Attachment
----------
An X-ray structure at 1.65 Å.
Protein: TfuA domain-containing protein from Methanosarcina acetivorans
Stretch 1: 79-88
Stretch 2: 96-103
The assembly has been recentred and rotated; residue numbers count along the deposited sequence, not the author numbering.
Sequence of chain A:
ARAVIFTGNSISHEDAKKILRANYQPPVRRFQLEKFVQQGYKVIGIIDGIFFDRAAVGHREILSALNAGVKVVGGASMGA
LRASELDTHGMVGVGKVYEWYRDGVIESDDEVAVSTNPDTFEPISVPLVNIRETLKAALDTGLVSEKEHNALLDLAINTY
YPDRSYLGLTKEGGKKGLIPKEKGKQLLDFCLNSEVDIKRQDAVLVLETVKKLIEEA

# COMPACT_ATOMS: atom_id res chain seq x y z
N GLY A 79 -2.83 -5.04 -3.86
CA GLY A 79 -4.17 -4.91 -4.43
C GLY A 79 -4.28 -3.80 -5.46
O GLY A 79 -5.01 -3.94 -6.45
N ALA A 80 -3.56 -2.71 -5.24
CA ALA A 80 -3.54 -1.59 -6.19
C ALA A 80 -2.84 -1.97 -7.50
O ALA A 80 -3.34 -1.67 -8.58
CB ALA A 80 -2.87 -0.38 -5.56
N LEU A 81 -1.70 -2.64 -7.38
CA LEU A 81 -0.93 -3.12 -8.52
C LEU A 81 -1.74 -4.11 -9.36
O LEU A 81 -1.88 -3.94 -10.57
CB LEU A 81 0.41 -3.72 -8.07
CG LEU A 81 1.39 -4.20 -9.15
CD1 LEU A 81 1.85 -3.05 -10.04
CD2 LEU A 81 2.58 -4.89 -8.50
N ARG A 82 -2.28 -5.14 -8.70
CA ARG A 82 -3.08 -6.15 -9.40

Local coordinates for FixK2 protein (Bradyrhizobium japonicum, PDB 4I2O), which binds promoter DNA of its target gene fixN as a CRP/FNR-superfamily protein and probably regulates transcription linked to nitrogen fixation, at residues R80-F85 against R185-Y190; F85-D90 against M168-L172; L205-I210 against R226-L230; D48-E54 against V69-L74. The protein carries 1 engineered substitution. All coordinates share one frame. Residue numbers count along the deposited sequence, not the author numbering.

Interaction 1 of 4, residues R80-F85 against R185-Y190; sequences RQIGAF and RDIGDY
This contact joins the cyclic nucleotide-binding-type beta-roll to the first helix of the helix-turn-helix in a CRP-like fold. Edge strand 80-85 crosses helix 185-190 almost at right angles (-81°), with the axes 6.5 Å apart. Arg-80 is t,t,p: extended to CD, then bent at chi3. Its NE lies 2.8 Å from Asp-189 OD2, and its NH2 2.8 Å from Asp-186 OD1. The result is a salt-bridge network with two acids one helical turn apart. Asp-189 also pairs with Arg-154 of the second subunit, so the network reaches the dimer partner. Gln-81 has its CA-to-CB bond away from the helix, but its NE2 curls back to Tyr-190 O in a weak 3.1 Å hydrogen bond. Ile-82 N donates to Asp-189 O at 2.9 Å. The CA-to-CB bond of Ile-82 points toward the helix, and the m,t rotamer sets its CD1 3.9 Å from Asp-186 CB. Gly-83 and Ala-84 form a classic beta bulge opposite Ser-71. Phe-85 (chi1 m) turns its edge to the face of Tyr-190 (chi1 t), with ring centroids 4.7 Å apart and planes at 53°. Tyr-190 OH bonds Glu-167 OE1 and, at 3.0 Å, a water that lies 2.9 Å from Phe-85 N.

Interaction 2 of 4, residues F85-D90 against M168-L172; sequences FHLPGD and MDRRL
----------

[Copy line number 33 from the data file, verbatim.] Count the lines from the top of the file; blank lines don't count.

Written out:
Interaction 2 of 4, residues F85-D90 against M168-L172; sequences FHLPGD and MDRRL